Former University of North Carolina football player Ryan Hoffman had evidence of chronic traumatic encephalopathy (CTE), the degenerative brain disease thought to be caused by repeated hits to the head, the New York Times reported.

The former UNC defensive lineman, who was unable to get his life on track after a promising college football career, died last November homeless and dependent on drugs and alcohol. He once told NYT reporter Juliet Macur, "Something is wrong with my brain."

On Friday, researchers at Boston University and the Concussion Legacy Foundation confirmed a brain analysis showed evidence of CTE, Hoffman's family confirmed to Macur.

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For the Hoffmans, it was the answer to the mystery of Ryan Hoffman's continuing problems, which included jail time and joblessness -- troubles that defined his life after a successful college career on a team ranked in the top 10.

"I wanted to know exactly what happened to my brother, and I just knew football did it," his sister, Kira Soto, told me Monday in a phone call as she began to cry. "I've been looking into this for 15 years and defended him when people said it was just the drugs and judged him for something he couldn't help, something that he struggled with. Well, we know now. We know."

In a March 2015 profile of Hoffman, Macur wrote of a football standout who said he started noticing something wasn't right in his head in his last year at school.

Hoffman recalled having only one concussion, during his junior year, but couldn't remember the details. He said he might have had others, too, but never complained because he feared losing his starting position.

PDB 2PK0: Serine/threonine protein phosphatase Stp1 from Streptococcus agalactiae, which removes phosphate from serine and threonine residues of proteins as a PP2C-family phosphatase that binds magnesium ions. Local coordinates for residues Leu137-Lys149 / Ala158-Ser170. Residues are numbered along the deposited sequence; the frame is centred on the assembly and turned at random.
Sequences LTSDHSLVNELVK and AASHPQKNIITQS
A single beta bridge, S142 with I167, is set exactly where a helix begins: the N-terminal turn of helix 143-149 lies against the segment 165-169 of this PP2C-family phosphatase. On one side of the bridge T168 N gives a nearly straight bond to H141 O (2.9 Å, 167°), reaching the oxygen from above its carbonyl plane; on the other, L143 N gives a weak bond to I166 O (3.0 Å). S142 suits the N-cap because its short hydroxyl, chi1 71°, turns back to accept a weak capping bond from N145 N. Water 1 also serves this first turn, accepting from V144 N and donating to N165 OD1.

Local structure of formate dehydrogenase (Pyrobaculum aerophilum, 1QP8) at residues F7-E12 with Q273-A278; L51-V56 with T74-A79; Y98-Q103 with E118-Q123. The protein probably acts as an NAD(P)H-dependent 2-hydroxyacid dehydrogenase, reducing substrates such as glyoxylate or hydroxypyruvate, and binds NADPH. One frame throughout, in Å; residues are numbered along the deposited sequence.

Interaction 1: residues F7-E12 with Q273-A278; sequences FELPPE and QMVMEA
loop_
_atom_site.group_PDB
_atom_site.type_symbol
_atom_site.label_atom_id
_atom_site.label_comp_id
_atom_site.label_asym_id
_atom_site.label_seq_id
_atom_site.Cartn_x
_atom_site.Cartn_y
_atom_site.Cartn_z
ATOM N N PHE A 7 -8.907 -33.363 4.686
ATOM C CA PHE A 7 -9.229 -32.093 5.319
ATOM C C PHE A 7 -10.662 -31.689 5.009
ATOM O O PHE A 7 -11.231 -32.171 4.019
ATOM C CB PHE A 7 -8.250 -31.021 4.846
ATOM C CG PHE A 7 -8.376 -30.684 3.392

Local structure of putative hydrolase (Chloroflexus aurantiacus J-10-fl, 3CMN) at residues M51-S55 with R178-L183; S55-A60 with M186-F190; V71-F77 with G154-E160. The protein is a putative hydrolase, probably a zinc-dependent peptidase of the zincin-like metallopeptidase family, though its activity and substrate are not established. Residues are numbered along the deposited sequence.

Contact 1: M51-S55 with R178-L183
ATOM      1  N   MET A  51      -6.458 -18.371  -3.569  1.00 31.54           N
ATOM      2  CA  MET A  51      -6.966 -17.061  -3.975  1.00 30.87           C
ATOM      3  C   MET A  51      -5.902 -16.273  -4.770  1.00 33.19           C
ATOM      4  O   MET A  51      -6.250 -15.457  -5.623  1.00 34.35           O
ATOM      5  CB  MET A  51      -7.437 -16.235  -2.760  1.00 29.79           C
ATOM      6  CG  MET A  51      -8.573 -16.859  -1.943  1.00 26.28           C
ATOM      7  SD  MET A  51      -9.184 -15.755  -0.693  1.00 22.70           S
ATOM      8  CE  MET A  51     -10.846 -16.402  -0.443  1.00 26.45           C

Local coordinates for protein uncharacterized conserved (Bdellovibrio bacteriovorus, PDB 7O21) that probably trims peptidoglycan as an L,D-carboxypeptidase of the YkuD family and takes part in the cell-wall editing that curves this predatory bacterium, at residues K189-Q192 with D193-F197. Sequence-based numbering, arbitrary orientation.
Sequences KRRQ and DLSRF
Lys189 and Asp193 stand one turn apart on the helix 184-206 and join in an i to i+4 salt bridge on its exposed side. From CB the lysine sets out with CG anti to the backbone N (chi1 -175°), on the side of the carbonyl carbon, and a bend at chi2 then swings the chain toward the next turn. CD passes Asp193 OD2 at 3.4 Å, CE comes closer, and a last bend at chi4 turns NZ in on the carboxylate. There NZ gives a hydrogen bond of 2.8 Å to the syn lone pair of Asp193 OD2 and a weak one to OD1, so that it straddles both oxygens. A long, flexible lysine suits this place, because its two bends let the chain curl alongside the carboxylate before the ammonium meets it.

He never thought about the possible consequences. Yet by his final season, Hoffman said, he noticed that his mind had begun to warp, and that antisocial thoughts -- punching strangers, drinking and driving -- had begun to creep in.

The symptoms got worse after college, and Hoffman was unable to hold on to a job, and his marriage ended in divorce. Last year, Macur found him panhandling and plagued with short-term memory problems.

"It's my brain that keeps me from being a productive member of society. I'm physically very strong, but I'm mentally so weak. Something is wrong with me. I don't know what it is, but I used to be normal, you know?" Hoffman said at the time.

"I'm confident -- well, I'm pretty sure -- that football had something to do with it."

In November, Hoffman was hit head-on by a car after riding his bike onto oncoming traffic in Haines City, Fla. He died on the way to the hospital.